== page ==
In his 2006 book Heat, Bill Buford played apprentice in the kitchen at Babbo (the term played is used here as a mere figure of speech), giving an inside look at the workings of an upscale restaurant. Now, another writer is discovering that apprenticing is no picnic.

Australian Stephanie Wood jumps from the frying pan into the fire for an article about apprenticing at Melbourne’s Vue de monde. Her days in white were filled with, among other things, Brussels sprouts:

On the bench in front of me, 1.6 kilograms of brussels sprouts. In my hand, a devilishly sharp paring knife. On the wall next to me, a timer counting down 45 minutes. My task: to remove the most curvaceous leaves … without tearing them, the bloodshot eyes of four top chefs on me.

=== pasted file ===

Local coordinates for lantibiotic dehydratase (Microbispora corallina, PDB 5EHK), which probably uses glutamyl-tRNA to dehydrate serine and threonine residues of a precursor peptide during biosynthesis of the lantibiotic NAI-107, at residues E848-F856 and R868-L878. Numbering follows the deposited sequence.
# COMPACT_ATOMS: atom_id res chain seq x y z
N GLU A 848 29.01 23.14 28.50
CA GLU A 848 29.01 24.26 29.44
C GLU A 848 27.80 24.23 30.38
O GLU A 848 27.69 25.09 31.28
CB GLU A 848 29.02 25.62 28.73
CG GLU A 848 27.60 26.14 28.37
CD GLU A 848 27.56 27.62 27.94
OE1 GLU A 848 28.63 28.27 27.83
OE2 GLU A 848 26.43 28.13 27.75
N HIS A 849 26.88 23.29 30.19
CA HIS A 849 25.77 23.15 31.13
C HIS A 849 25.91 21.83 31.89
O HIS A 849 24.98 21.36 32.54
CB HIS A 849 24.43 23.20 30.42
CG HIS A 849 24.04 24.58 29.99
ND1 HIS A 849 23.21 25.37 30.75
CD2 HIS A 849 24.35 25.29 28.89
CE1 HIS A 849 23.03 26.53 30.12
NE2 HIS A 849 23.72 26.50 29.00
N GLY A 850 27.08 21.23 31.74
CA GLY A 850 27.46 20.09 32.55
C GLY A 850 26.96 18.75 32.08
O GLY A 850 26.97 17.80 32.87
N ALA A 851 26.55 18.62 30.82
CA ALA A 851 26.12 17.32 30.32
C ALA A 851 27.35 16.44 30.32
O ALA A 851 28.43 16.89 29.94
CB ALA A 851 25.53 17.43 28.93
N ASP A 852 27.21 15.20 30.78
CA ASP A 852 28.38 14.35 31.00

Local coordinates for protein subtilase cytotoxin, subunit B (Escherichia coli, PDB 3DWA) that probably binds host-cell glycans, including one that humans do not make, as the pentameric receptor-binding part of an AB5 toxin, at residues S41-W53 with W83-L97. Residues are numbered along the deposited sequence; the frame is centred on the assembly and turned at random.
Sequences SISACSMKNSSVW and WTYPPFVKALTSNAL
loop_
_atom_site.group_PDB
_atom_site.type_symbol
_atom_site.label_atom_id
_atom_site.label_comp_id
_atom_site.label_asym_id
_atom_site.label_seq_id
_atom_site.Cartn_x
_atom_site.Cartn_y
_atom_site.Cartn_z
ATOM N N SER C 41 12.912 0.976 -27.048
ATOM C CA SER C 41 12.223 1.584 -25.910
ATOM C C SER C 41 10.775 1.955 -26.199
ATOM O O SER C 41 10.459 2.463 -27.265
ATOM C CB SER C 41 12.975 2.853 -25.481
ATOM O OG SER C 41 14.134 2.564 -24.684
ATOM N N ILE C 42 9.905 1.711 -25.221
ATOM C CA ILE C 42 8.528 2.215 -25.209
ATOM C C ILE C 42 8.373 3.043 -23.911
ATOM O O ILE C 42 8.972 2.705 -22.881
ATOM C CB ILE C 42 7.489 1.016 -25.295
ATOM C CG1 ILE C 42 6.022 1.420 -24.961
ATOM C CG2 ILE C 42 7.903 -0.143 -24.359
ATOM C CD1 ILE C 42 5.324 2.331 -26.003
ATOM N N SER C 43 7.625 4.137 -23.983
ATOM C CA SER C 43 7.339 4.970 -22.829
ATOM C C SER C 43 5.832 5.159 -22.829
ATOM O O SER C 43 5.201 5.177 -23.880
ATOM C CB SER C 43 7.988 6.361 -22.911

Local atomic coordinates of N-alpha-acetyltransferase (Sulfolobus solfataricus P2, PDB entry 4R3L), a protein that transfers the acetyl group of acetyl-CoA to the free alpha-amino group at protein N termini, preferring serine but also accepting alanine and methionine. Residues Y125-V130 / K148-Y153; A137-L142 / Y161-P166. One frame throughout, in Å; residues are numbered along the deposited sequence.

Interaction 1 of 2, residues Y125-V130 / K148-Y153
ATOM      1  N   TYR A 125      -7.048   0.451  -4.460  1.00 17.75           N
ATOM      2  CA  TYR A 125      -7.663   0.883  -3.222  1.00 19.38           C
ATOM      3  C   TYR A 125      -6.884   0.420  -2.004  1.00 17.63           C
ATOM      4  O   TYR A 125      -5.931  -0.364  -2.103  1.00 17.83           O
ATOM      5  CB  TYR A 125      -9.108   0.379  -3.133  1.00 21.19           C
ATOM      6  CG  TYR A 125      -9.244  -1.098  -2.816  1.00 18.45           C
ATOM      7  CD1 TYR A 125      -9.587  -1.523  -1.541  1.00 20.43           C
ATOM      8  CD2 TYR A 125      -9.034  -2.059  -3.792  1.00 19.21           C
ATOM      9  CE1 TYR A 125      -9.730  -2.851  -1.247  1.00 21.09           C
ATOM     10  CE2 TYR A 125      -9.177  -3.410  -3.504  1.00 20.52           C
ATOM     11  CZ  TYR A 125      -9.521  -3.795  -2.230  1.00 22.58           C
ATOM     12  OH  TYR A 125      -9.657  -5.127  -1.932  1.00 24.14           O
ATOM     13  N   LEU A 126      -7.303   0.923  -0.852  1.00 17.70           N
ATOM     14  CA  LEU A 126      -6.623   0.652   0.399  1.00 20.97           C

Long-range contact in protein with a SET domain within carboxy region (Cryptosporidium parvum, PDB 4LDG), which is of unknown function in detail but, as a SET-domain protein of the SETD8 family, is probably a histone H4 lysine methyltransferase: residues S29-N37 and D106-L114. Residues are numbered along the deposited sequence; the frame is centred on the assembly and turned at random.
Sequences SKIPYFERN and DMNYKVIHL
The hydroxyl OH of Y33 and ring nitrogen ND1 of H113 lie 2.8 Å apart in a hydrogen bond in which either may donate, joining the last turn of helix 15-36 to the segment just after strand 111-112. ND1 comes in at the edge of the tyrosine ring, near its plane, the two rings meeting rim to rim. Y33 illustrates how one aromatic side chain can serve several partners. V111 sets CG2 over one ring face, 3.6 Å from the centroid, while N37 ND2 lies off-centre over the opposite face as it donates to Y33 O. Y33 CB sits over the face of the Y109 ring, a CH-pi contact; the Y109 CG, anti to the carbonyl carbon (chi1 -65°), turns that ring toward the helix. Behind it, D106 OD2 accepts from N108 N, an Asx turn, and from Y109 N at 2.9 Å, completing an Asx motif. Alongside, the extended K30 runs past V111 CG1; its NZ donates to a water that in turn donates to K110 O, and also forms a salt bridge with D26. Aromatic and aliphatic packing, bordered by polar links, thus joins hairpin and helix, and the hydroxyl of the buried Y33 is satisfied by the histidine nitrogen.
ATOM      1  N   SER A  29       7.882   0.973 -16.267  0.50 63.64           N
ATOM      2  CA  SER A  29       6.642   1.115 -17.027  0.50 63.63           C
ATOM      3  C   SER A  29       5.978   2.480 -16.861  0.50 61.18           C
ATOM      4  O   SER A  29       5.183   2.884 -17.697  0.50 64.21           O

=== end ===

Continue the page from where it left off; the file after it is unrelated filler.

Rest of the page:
Her conclusion? “[I]f life’s too short to stuff a mushroom it’s almost certainly too short to disassemble a brussels sprout only to stick it back together again with mousse.”

Heat aficionados will likely appreciate another look inside a restaurant kitchen, another chance to wonder about how and why people actually decide to do this extremely demanding—and not often well compensated—work.

[T]o decide that to be an apprentice chef, a chef of any rank, in a restaurant like this, a person must have a streak of insanity. How else could he tolerate the crazy hours and hard labour, the danger and discomfort of working with samurai-sharp knives amid scorching stoves on slippery floors; the unnatural division of labour — mostly the menial slog of mise-en-place (preparation) punctuated by the fleeting delirium of service.

The full story is posted to Stephanie’s blog, Elegant Sufficiency.

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